"Adults can be retrained to learn second languages more easily, says UCL scientist" Science Daily

Recent research has also shed more light on the important role of psychological factors in foreign-language learning. Many studies have revealed a relationship between successful acquisition of a second language and an acceptance or desire to become part of the new language group. Other research has focused on more internal elements, such as the need to achieve or the fear of failure. Madeline Ehrman and Rebecca Oxford, in one of the few studies to analyze age and psychological variables, have demonstrated that a learner's confidence in himself is more closely related to successful second-language acquisition than the learner's age.
"Is there a 'child advantage' in learning foreign languages?" Education Week 19:2 (2000) by Brad Marshall

"Why some adults learn foreign languages more easily than others"

As a result of the survey of the case studies I found that these successful language learners want to sound like natives, they share intrinsic motivation in the target language which is often part of their profession, or they are integratively motivated. These findings are in harmony with what other studies have found (e.g., Bongaerts et al. 1997; Ioup et al. 1994; 1995) despite the differences in the languages involved. These exceptionally successful learners work on the development of their language proficiency consciously and actively through finding chances for communicating with speakers of the target language, reading and listening extensively, though in contrast with the Dutch EFL learners intensive training in phonology has not been found typical. On the other hand, the findings of a recent study on advanced adult learners of German contradict both the present study and the study on Dutch learners. Moyer (1999: 98) found that few of their successful learners of German wanted to sound native or even to improve their phonology. As for the length of exposure, it seems that extensive stay in the host environment is not a necessary prerequisite, as all the Hungarian learners of English in the sample had spent only a limited time abroad.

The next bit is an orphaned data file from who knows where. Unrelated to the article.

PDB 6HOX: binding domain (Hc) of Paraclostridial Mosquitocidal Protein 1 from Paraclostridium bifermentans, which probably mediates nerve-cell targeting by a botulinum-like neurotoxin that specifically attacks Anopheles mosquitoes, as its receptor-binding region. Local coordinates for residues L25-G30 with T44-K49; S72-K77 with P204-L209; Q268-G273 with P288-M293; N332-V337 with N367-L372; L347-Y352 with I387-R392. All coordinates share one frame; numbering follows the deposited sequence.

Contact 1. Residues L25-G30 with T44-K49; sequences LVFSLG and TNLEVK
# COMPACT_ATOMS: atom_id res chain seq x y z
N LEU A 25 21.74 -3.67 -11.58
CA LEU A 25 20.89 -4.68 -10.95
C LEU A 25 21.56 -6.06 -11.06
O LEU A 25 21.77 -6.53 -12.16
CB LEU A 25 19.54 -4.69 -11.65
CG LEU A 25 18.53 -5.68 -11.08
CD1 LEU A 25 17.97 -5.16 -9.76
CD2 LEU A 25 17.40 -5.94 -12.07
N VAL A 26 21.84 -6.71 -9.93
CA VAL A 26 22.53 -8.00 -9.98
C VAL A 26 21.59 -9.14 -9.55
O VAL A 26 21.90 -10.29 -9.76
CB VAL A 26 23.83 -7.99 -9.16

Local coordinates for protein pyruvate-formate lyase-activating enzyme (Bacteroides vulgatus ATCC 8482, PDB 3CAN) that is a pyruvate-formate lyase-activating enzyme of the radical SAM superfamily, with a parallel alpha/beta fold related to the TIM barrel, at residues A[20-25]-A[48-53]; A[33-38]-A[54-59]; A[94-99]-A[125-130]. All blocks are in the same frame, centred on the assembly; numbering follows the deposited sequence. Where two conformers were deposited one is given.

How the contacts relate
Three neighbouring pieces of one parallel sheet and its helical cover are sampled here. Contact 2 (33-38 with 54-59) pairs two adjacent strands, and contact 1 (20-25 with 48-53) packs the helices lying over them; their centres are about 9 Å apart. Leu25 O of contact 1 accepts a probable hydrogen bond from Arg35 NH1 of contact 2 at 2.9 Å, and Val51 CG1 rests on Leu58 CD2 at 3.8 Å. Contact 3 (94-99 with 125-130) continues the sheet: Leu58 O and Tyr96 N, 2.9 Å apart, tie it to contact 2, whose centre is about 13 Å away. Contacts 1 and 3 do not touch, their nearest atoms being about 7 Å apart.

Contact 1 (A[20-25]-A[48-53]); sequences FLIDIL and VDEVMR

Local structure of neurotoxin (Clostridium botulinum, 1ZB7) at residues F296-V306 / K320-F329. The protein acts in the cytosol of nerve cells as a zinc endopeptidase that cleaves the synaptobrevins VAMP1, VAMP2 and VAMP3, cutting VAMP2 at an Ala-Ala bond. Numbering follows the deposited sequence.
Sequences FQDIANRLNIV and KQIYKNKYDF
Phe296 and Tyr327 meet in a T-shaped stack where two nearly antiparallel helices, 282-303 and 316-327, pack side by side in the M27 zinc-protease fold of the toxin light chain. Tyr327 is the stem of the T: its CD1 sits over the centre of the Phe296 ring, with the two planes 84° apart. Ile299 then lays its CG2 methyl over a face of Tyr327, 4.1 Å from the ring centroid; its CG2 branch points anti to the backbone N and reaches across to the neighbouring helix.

"The critical period hypothesis reconsidered: Successful adult learners of Hungarian and English," IRAL 38:2 (2000) by Marianne Nikolov

The case studies of these most successful language learners have provided detailed information on how they have managed to become so good. All of the successful participants try to find chances for improving their second language proficiency, they are outgoing characters and like to socialize. All are avid readers in the target language, listen to the media and try to feel at home in the culture as well as in the language. For pedagogical reasons the two most impressive cases are worth describing. The German/English woman started her Hungarian through reading 'penny books' borrowed from the local library. First, she read these simple romances and then 'everything else available'. She never received any formal Hungarian instruction, similarly to the two successful speakers of Arabic in Ioup et al. (1994).
"The critical period hypothesis reconsidered: Successful adult learners of Hungarian and English," IRAL 38:2 (2000) by Marianne Nikolov